Picture a crowded urban avenue at night. Movie theaters release swarms of pedestrians, who gather for coffee and dessert at street cafes. Those returning home late from work buy fruit at the corner market. Mothers desperate to get their babies to sleep push carriages around and around the neighborhood.

Now picture that same block at night without street lights. Dark, abandoned, and menacing, few venture out. Modern public lighting systems improve nighttime visibility, result in decreased criminal activity, and improve the sense of security among citizens. This increased visibility also ushers in increases in productivity, due to a rise in legitimate activity after dusk, and a longer workday that allows people to travel safely at later times.

Politicians benefit, too. Public lighting by nature is a highly visible indicator of progress, and can therefore be a very effective tool for municipal governments to show commitment to their constituents. Even better for the
politician, it is in many cases self-financing.

Technological upgrades reduce energy usage (and therefore cost), and those savings can cover the cost of the installation and maintenance of the new equipment. This depends on the starting price of energy: in markets where energy is highly subsidized, the same benefits may not apply.

For this reason, PPPs are a critical piece of the decision-making process. Through a public lighting PPP, government can purchase a service from a private operator—light—as opposed to an asset—the luminaire itself. The government will receive a lighting service of pre-agreed quality standard at all times during the contractual period.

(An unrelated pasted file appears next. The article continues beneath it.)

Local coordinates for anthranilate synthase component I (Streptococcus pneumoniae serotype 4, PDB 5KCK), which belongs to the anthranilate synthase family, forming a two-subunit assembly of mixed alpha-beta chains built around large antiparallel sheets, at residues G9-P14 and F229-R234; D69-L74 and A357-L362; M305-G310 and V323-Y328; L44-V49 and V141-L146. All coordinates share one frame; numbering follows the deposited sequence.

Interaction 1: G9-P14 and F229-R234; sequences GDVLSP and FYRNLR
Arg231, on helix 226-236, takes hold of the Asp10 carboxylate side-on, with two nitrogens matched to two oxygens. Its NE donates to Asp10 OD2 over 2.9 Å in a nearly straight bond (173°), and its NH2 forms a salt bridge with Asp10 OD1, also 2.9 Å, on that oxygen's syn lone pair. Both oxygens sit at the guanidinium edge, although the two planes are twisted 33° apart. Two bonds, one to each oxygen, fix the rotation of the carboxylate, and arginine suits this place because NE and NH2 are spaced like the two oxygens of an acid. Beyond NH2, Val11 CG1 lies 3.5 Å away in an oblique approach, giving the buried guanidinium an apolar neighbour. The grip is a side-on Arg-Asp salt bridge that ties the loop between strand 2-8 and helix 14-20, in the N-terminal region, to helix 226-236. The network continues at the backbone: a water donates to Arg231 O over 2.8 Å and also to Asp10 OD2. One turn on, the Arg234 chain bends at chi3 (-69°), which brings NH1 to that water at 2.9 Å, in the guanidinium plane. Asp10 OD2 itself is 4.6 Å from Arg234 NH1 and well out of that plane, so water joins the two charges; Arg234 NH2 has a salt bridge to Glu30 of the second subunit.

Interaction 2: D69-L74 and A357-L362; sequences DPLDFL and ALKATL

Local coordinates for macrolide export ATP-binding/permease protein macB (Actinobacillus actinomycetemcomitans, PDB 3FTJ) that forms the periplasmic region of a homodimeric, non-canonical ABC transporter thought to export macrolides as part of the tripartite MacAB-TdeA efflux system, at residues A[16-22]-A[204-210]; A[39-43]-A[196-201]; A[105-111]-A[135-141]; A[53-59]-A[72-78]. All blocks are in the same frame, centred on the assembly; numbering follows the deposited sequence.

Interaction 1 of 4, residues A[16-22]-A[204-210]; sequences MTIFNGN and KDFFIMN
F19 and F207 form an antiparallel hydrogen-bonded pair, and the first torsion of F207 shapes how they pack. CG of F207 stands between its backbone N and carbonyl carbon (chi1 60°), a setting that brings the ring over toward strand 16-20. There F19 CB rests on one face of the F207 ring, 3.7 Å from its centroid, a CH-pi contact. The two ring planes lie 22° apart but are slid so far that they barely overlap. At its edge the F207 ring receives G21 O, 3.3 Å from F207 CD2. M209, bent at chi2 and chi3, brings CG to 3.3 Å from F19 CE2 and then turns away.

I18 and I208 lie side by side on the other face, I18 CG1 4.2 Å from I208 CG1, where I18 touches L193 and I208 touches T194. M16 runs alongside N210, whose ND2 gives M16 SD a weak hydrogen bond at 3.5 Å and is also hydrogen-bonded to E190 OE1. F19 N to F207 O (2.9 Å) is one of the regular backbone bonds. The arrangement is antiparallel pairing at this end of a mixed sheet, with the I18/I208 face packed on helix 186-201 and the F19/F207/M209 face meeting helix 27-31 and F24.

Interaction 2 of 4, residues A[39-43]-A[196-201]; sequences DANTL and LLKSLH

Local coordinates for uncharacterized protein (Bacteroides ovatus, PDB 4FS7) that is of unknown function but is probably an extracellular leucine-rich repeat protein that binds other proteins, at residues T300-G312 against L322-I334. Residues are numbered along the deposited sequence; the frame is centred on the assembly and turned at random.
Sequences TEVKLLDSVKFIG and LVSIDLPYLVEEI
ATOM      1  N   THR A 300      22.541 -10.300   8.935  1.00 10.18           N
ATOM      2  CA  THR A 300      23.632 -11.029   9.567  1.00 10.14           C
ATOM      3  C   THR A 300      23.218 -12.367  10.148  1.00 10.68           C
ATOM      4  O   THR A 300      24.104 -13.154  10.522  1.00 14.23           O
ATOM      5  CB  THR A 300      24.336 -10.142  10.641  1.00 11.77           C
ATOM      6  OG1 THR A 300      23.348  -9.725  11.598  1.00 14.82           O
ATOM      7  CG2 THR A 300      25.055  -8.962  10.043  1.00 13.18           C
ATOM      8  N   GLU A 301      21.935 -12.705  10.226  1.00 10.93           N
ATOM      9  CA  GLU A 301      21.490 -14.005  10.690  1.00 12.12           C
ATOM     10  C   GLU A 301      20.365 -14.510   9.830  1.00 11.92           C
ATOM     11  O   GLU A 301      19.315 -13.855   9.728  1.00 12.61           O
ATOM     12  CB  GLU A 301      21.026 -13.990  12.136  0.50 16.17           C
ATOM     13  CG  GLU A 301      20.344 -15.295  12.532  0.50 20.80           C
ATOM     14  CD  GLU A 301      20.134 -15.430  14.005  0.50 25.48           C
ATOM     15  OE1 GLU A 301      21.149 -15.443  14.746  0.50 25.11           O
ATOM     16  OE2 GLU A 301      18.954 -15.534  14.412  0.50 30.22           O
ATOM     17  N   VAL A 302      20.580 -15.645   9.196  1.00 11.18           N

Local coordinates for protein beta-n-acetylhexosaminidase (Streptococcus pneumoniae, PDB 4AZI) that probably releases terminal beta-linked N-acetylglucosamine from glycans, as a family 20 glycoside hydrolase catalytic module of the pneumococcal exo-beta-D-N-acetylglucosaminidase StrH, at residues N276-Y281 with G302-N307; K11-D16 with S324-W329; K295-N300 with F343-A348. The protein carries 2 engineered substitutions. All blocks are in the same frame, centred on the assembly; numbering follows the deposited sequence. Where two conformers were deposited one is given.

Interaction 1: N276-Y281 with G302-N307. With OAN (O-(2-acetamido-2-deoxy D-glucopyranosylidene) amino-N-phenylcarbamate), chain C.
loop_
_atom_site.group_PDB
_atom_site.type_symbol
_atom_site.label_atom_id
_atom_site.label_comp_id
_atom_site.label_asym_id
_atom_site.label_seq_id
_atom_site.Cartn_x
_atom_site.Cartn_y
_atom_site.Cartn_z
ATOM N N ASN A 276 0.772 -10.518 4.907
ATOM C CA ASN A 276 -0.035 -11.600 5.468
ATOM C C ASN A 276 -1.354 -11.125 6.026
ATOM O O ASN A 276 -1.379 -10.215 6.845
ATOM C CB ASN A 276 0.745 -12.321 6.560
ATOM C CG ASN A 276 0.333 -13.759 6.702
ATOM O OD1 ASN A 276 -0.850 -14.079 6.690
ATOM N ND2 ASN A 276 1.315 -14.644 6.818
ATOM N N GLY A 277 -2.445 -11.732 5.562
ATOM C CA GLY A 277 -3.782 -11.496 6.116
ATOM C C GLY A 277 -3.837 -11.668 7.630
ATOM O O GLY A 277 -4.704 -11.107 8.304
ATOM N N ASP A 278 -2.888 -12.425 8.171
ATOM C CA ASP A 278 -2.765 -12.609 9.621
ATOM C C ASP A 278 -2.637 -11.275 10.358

The contract with the private operator simplifies the process and allocates appropriate risk to the operator. It bundles together the decision of the most appropriate technology, the purchase and installation of the efficient lamps and bracket, and the routine and unscheduled maintenance of the lamps and guarantee of the quality of that service.


Public lighting service can be measured through the intensity of the light and its coverage on the ground
beneath the lamp.

This last benefit is especially valuable because the contract requires preventative maintenance, thus avoiding the typical reactive maintenance habits of governments, which can be costly in the long run. Preventative maintenance requires keeping the lamps clean and ensuring they aren’t encumbered by foliage —a simple yet highly effective way to guarantee that the infrastructure will be functional for its full expected life. Effectively managing maintenance of a public lighting system also requires up-to-date systems, like a full GIS for identifying and managing assets, and well-designed processes, like public call centers, to ensure efficiency. The contract checks off these boxes as well – all so a few hungry theatergoers can ask the waitress for the check as they wrap up their night on the town.